Legal experts weigh in on Sessions' call to evaluate Clinton allegations

Some legal experts told ABC News Sessions' decision raises ethical concerns.

In his January confirmation hearings, Sessions told the Senate Judiciary Committee that he would recuse himself from investigations that involve Hillary Clinton, admitting that “with regard to Secretary Clinton and some of the comments I made, I do believe that that could place my objectivity in question.”

Some legal experts told ABC News that this letter raises ethical concerns.

“The whole situation is unusual,” said a former Department of Justice official, who explained that “historically, DOJ has had a strong record of independence,” which could erode if there is an “appearance that DOJ is acting based on political pressure rather than on an independent assessment of the facts and the law.”

“You have to go back to Nixon to find a similar situation of a president involving himself in prosecutions of political enemies,” concluded another former government official.

But other legal experts told ABC News that Sessions does not appear to have crossed any legal or ethical lines at this point.

Kathleen Clark, a legal ethics professor at Washington University School of Law, said that in Monday’s letter, Sessions “may be attempting to thread a difficult needle” by “mollifying certain House Republicans who want the resources of the Department of Justice trained on Clinton Inc.” while at the same time remaining vague about which Clinton issues might be examined and what Sessions’ role would be. Sessions was “quite artful in addressing what is a politically fraught situation,” Clark added.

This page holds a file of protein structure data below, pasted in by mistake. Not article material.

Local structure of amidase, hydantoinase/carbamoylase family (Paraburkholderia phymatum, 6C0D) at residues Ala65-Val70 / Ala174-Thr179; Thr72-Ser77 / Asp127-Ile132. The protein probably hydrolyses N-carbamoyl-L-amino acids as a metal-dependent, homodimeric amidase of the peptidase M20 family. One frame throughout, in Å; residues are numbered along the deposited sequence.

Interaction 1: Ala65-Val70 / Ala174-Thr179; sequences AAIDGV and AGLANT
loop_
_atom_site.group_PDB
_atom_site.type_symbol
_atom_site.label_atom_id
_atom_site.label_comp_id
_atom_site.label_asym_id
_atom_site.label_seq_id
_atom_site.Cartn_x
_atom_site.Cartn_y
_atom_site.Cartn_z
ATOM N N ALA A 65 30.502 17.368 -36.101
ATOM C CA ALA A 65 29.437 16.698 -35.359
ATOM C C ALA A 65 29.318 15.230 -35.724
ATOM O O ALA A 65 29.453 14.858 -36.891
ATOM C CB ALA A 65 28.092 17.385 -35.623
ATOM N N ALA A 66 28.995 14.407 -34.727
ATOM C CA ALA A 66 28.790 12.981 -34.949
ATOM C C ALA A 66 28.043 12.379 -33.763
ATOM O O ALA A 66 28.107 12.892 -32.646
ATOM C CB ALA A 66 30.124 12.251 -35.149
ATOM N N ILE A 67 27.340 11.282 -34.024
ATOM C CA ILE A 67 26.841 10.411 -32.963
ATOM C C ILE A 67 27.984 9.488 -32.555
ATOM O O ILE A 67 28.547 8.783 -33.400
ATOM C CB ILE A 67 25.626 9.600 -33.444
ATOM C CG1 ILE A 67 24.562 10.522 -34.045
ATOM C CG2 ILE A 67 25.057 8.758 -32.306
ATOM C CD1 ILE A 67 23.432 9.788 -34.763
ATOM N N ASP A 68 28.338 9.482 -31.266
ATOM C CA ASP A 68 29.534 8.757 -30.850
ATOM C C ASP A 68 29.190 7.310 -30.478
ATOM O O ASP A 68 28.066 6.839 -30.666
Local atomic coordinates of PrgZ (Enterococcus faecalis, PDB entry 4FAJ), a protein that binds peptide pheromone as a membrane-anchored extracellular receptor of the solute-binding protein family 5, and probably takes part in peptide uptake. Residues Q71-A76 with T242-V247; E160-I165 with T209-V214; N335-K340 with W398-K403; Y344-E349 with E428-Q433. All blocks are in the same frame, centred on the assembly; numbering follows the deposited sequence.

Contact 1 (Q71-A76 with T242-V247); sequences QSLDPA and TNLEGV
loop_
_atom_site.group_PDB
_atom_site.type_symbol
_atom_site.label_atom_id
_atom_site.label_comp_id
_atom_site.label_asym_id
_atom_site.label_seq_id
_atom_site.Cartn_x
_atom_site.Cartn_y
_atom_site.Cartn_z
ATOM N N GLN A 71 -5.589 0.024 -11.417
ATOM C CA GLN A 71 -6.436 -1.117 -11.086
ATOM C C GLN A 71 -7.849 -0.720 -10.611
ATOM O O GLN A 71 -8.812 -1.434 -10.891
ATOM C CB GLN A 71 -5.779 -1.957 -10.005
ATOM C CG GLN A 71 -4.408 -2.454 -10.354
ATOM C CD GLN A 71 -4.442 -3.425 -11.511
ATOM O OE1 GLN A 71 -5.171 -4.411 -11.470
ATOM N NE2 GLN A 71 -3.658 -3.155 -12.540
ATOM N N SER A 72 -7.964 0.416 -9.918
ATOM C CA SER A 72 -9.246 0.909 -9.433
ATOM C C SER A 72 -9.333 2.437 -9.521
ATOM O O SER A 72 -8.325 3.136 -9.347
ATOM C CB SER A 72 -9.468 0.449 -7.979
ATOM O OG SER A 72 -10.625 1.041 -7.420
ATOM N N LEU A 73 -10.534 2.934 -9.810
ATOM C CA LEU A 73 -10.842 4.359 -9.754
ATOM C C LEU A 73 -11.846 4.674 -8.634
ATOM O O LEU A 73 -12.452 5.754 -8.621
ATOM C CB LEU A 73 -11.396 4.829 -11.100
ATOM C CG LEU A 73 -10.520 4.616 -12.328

“The investigation into contributions to the Clinton Foundation is not campaign-related,” according to Harold Krent, dean of the Chicago-Kent College of Law, Illinois Institute of Technology. “Thus, Sessions' possible appointment of a special counsel would not run afoul of his prior recusal declaration,” Krent told ABC News.

“I do not think it will be a big deal if career non-political prosecutors make the recommendation [to appoint a special counsel to investigate Clinton matters] and then Rod Rosenstein makes the final call,” said John Lauro, a former federal prosecutor and attorney with the Lauro Law Firm. Lauro said that he does not see any legal or ethical issues, adding that career prosecutors are presumably unaffected by Trump’s comments.